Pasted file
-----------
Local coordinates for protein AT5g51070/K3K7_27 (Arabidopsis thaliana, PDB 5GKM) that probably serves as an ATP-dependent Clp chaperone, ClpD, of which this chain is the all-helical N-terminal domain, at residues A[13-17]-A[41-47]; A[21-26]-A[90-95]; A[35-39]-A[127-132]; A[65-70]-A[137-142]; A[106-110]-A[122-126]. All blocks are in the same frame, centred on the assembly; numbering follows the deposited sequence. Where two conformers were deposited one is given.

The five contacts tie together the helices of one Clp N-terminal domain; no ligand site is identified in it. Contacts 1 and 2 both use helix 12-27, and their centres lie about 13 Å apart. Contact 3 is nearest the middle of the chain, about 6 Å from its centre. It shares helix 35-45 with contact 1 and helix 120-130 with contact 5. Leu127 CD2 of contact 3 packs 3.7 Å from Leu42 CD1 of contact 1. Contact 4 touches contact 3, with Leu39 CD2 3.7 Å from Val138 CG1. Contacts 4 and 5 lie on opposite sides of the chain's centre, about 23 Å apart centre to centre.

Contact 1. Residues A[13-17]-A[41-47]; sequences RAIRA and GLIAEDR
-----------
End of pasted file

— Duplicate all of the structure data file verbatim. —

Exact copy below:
Local coordinates for protein AT5g51070/K3K7_27 (Arabidopsis thaliana, PDB 5GKM) that probably serves as an ATP-dependent Clp chaperone, ClpD, of which this chain is the all-helical N-terminal domain, at residues A[13-17]-A[41-47]; A[21-26]-A[90-95]; A[35-39]-A[127-132]; A[65-70]-A[137-142]; A[106-110]-A[122-126]. All blocks are in the same frame, centred on the assembly; numbering follows the deposited sequence. Where two conformers were deposited one is given.

The five contacts tie together the helices of one Clp N-terminal domain; no ligand site is identified in it. Contacts 1 and 2 both use helix 12-27, and their centres lie about 13 Å apart. Contact 3 is nearest the middle of the chain, about 6 Å from its centre. It shares helix 35-45 with contact 1 and helix 120-130 with contact 5. Leu127 CD2 of contact 3 packs 3.7 Å from Leu42 CD1 of contact 1. Contact 4 touches contact 3, with Leu39 CD2 3.7 Å from Val138 CG1. Contacts 4 and 5 lie on opposite sides of the chain's centre, about 23 Å apart centre to centre.

Contact 1. Residues A[13-17]-A[41-47]; sequences RAIRA and GLIAEDR